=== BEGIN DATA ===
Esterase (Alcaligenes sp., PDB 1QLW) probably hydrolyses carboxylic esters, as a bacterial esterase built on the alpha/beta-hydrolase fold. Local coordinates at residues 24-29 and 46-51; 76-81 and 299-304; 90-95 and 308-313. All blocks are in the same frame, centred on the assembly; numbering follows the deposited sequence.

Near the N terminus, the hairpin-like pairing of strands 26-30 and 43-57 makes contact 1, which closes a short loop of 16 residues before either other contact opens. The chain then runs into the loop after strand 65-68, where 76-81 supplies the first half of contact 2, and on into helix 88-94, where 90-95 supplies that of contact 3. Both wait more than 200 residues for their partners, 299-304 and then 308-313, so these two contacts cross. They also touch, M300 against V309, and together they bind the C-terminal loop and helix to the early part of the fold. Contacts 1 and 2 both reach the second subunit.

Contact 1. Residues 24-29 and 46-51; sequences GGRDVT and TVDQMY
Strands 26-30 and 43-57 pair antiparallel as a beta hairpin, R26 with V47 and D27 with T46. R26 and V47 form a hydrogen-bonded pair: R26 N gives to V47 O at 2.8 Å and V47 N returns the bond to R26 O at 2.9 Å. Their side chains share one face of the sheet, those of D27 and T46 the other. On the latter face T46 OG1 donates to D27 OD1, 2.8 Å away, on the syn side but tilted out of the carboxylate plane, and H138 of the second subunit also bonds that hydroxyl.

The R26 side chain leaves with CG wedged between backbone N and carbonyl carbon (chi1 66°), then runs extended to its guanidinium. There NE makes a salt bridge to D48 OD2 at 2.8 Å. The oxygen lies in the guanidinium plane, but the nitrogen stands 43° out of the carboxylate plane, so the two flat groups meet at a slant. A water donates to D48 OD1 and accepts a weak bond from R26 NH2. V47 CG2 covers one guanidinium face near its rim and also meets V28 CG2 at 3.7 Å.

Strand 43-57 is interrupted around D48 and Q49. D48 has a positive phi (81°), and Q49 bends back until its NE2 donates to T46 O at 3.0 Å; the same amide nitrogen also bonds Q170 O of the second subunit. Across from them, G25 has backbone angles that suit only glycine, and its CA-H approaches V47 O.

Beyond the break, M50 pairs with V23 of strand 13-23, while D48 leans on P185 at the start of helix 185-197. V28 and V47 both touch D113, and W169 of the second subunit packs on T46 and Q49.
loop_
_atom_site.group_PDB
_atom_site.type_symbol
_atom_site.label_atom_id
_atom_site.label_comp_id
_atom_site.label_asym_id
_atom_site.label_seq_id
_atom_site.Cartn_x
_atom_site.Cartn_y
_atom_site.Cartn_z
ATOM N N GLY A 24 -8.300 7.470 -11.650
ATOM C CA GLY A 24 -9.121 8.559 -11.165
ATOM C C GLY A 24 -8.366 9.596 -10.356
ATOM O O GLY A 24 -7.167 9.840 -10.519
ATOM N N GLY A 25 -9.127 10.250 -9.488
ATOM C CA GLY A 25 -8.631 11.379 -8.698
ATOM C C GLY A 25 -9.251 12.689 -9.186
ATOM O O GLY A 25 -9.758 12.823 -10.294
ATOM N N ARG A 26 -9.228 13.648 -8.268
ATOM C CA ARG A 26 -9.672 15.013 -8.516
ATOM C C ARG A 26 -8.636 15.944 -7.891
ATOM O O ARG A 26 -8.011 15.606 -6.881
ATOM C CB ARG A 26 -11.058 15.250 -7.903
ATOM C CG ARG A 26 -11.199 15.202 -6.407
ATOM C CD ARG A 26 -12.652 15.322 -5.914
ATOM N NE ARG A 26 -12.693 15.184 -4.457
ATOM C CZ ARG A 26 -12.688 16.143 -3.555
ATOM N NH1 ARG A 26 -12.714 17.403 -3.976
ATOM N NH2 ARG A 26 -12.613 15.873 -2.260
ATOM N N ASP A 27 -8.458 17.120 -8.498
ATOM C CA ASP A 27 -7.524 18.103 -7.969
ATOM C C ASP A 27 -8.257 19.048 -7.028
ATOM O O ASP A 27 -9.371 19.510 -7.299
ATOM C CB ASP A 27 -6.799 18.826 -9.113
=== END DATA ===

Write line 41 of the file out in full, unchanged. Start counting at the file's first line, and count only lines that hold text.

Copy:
ATOM C CB ASP A 27 -6.799 18.826 -9.113